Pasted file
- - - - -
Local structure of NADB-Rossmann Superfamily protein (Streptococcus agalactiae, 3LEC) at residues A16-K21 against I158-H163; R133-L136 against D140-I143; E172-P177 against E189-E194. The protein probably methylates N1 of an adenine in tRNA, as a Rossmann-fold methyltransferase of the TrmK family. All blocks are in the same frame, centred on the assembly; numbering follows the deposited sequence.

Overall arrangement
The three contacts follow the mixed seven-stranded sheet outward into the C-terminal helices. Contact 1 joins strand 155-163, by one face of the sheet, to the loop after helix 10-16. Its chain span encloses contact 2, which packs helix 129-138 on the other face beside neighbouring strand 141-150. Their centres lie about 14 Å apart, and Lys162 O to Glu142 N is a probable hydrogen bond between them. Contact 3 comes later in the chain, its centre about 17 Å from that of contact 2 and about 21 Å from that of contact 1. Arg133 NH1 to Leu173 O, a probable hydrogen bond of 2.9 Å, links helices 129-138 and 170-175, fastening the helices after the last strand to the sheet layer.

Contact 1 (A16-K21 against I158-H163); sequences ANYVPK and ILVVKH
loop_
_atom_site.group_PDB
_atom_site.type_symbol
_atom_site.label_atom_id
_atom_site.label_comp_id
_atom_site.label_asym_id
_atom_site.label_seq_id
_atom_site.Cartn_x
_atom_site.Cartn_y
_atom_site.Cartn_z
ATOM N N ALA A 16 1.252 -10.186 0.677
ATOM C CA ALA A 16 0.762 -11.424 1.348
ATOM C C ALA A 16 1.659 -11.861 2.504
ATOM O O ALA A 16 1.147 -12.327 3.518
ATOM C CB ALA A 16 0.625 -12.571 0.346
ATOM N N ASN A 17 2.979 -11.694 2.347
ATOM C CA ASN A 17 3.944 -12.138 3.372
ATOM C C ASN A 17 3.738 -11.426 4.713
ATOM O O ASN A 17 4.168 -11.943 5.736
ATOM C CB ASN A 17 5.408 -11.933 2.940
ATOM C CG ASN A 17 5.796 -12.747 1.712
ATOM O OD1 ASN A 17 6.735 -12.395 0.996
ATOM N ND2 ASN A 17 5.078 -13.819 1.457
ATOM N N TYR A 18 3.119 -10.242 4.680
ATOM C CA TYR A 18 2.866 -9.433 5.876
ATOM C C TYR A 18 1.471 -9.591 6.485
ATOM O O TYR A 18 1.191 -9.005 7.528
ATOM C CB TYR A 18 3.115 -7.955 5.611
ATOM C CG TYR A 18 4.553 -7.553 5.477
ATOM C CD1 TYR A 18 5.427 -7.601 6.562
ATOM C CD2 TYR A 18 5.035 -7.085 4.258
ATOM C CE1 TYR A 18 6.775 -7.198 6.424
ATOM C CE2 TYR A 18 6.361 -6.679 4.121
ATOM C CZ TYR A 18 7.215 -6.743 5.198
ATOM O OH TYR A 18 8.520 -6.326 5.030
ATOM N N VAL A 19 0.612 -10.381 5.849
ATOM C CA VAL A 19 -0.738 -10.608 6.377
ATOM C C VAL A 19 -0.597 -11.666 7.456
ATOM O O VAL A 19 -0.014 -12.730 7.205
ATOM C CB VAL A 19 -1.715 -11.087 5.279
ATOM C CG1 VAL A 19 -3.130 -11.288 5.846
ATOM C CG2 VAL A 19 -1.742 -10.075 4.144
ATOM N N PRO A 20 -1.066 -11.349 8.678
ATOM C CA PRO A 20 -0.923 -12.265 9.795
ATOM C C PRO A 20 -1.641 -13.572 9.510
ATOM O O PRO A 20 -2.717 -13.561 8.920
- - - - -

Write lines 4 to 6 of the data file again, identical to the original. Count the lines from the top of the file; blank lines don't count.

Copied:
Contact 1 (A16-K21 against I158-H163); sequences ANYVPK and ILVVKH
loop_
_atom_site.group_PDB